Author(s): Apostolopoulou SC, Manginas A, Cokkinos DV, Rammos S
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Abstract OBJECTIVE: To evaluate the long-term clinical and exercise effect of chronic oral administration of the non-selective endothelin receptor antagonist bosentan in patients with pulmonary arterial hypertension (PAH) related to congenital heart disease (CHD). DESIGN: Extension of a preceding prospective non-randomised open clinical study on bosentan treatment in PAH related to CHD. SETTING: A tertiary referral centre for cardiology. PATIENTS: 19 of the original 21 patients of mean (standard deviation (SD)) age 22 (3) years (13 with Eisenmenger syndrome) in World Health Organization (WHO) class II-IV and having a mean (SD) oxygen saturation of 87 (2) \%. INTERVENTION: Patients received bosentan treatment for 2.4 (0.1) years and underwent clinical and exercise evaluation at baseline, 16 weeks and 2 years of treatment, with haemodynamic assessment at baseline and 16 weeks. RESULTS: All patients remained stable with sustained subjective clinical and WHO class improvement (p<0.01) at 16 weeks and 2 years of treatment without significant side effects or changes in oxygen saturation. After the initial 16-week improvement (p<0.05) in peak oxygen consumption and exercise duration at treadmill test, and walking distance and Borg dyspnoea index at 6-min walk test, all exercise parameters appeared to return to their baseline values at 2 years of follow-up. CONCLUSIONS: Long-term bosentan treatment in patients with PAH related to CHD is safe and induces clinical stability and improvement, but the objective exercise values appear to slowly return to baseline. Larger studies on long-term endothelin receptor antagonism including quality of life assessment are needed to evaluate the therapeutic role of bosentan in this population.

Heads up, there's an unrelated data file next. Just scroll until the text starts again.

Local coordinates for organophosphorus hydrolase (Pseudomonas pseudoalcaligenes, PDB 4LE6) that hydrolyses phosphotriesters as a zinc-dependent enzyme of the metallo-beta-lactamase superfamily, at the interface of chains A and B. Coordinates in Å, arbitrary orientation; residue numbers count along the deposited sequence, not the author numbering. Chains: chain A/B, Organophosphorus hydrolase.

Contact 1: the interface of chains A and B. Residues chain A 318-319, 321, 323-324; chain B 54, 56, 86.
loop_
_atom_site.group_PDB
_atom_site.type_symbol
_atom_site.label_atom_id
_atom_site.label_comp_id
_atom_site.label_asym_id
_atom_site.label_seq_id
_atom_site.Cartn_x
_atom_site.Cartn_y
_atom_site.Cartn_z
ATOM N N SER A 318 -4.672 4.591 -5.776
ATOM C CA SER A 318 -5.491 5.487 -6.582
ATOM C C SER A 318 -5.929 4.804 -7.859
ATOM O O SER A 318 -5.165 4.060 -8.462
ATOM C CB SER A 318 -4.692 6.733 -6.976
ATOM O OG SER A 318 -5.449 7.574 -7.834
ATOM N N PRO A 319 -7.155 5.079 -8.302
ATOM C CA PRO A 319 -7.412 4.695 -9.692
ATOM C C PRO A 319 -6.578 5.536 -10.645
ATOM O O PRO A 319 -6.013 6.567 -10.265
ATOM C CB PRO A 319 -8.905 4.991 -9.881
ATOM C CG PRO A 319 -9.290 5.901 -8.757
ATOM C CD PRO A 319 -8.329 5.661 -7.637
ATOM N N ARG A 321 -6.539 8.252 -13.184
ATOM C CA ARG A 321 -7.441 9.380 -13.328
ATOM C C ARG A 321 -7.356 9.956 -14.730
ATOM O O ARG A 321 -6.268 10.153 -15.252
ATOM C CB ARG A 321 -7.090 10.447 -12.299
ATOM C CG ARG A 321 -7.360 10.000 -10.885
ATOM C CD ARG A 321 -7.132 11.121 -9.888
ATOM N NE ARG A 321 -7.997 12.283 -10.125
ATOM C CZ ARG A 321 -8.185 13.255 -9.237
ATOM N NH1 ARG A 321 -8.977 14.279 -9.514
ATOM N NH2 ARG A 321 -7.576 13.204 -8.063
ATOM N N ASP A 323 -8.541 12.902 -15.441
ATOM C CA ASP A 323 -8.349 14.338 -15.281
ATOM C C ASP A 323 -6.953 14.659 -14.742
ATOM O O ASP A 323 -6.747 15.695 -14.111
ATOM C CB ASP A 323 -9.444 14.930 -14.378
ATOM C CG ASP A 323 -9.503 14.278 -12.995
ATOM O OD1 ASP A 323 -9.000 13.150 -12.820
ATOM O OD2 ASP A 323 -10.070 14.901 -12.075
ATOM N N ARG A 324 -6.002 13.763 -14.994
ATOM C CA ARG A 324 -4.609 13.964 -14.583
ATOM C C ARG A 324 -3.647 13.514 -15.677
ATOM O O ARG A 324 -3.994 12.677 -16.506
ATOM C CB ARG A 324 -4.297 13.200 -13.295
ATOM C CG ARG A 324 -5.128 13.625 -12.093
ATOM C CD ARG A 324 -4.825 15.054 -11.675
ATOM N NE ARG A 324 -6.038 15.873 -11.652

This article was published in Heart
and referenced in Journal of Clinical & Experimental Cardiology